Most holiday gift guides make me roll my eyes.
I do, however, know an awful lot of people who love books. I’m sure you do too.
I come from a big family of linguists who love to geek out on language, so books about words are a usually safe bet.
So here few I’ve read recently and some I might buy as gifts this year.
And I thought you, or someone you know, might like them too.
They’ve gotta be better than that scallop platter, right?
Lexicographer Dent shares the dramatic true story behind STEALING THUNDER, explains why CIRCLES are VICIOUS and what bears have to do with LICKING INTO SHAPE. The perfect stocking filler.
I geeked out on this Wharton Professor’s analysis of the most persuasive words to use in certain situations. ‘Should’ vs. ‘must’; ‘could’ vs. ‘should’ – these tiny tweaks can have a huge impact on our reader and our results.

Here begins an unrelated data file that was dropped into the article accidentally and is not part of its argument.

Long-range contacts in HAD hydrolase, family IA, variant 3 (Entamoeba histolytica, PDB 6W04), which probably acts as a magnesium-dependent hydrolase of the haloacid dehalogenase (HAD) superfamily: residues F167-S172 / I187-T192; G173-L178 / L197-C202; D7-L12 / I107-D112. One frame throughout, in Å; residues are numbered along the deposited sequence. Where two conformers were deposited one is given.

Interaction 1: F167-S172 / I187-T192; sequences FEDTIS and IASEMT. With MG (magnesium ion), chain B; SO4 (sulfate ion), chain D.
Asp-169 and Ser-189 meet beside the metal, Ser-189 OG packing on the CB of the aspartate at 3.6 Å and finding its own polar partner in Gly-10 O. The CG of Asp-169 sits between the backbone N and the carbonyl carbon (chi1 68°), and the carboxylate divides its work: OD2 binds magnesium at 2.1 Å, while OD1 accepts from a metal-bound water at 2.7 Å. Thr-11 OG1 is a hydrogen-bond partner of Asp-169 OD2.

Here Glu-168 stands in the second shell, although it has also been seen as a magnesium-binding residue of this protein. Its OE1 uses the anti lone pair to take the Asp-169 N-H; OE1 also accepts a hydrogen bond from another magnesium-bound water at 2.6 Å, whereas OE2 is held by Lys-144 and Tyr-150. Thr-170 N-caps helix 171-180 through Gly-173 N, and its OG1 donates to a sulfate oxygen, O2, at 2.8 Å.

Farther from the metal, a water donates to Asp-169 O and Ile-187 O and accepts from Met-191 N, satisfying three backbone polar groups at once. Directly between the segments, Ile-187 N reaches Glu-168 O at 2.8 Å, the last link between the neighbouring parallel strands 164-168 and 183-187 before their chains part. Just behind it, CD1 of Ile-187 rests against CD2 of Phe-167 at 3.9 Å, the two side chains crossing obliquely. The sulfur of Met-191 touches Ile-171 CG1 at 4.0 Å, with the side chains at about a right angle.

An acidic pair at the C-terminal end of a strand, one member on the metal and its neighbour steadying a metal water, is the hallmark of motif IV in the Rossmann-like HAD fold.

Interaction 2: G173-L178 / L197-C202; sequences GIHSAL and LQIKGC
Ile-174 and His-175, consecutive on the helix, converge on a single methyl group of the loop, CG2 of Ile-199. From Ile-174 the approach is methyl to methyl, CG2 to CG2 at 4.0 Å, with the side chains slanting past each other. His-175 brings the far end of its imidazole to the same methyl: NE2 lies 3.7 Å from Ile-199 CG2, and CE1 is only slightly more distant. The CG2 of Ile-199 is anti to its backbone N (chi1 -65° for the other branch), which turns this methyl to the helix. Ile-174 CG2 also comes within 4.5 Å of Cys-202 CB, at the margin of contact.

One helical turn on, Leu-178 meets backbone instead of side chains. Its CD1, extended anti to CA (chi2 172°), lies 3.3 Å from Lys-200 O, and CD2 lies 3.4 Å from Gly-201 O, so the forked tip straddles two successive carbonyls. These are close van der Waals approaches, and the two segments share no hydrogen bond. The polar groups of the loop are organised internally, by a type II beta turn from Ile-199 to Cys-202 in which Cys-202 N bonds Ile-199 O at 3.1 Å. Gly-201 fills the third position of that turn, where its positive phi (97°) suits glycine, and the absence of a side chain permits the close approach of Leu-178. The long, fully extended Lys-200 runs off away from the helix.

Ok, so I chose this for the title alone. But this Sunday Times best seller for armchair detectives has rave reviews.
Ever wanted to be ‘more creative’? But not really known where to start? This little book in the Do Series has a series of prompts about how uncover the interesting things in life.
Forgive me the plug, but it’s the season of goodwill and all that. Packed full of ‘before and after’ examples, easy-to-use tips and with a light dusting of jokes, it’s everything you need to write more effective and engaging emails.